This feature on prime and base editing is adapted from content provided in the Cancer Genomics 2023 Report.
The introduction of CRISPR in 20121 was a groundbreaking discovery that irrevocably changed the way scientists approached human disease. Now, we have the ability to directly alter the genome itself, paving the way for tailored T cell therapies and gene editing methods. In addition to CRISPR, newer techniques such as base and prime genome editing are making waves in the gene editing world, providing novel ways to treat disease and overcome the limitations of CRISPR.
Defined as the alteration of a genome by inserting, deleting or substituting sections of DNA, genome editing is commonly used to fix mutations, modulate gene activity or add new elements into genes. In cancer treatments, genome editing can be the solution to a range of different issues, including correcting somatic mutations, silencing oncogenes, or even altering immune cells to better recognise cancer.
In this feature, we will explore the basic fundamentals of gene editing mechanisms, the development of base and prime editing, before finally delving into the exciting studies that demonstrate their impact on the field of precision oncology.
Gene editing: A simplified introduction
The basic mechanism behind genome editing is relatively simple; double strand breaks (DSBs) are introduced into the target genome at a specific location, which are then repaired by the cell to create the desired outcome. Typically, CRISPR uses an endonuclease known as SpCas9 to create DSBs at the target genomic loci, although other Cas9 variants may also be used depending on the CRISPR system. Then, the DSB is repaired by one of two main mechanisms – non-homologous end joining (NHEJ) or homology-directed repair (HDR) (see Figure 1).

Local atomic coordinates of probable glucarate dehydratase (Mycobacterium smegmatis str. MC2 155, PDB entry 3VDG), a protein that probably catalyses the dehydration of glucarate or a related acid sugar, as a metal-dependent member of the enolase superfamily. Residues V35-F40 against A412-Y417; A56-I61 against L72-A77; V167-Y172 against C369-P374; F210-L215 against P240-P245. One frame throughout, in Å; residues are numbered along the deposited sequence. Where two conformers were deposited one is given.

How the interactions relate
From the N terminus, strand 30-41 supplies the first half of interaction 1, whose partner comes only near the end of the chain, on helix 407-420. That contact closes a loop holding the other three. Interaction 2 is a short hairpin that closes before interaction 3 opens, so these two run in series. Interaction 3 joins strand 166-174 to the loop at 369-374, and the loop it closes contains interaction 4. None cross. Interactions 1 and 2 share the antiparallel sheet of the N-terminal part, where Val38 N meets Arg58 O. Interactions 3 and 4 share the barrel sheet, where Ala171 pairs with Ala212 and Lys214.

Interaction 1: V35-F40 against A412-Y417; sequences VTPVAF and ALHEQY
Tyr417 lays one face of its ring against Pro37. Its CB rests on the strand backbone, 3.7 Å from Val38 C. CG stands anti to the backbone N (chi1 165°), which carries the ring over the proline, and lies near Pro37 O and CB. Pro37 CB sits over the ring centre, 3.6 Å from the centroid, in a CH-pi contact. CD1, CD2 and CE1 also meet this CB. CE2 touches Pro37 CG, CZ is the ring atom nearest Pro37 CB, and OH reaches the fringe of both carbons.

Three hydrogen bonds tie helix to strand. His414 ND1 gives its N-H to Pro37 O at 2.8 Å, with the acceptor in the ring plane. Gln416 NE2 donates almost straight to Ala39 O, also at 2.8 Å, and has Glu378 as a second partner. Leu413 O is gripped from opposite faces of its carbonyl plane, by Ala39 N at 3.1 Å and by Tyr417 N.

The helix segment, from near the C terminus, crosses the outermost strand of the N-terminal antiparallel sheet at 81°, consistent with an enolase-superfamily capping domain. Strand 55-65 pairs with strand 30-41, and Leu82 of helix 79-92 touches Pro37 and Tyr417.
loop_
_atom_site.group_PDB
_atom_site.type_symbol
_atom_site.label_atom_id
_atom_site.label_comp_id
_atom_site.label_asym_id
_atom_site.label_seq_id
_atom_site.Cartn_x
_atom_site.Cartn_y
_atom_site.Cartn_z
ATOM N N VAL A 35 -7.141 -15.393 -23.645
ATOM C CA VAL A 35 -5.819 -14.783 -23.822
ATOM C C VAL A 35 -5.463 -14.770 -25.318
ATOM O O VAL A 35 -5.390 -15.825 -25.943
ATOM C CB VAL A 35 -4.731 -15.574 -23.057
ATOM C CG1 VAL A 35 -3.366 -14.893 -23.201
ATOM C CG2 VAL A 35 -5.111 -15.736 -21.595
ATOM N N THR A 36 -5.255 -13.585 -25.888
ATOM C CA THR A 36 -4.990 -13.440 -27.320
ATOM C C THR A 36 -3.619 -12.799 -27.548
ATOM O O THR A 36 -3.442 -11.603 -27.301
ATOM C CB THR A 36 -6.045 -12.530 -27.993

Figure 1: Overview of homology directed repair and non-homologous end joining repair of double-strand breads generated by Cas9-mediated cutting. Sourced from van Kampen et al, 20192.
Researchers can manipulate cells into using the repair mechanism that best suits their needs. Repair mechanism selection is heavily influenced by cell type and DNA template availability. As stated previously, there are two main DBS repair mechanisms commonly used in gene editing techniques:
- Non-homologous end joining (NHEJ): This is the primary DNA repair pathway in mammals, where DSBs are repaired without a homologous template. Due to its error-prone nature, NHEJ is commonly used for gene activity reduction (commonly referred to as “knock-down” but can be referred to as “knock-out” if the gene activity is permanently prevented) through the production of loss-of-function mutations. However, in post-mitotic cells where HDR is downregulated (such as neurons), NHEJ can be used for the expression of exogeneous DNA inserts3.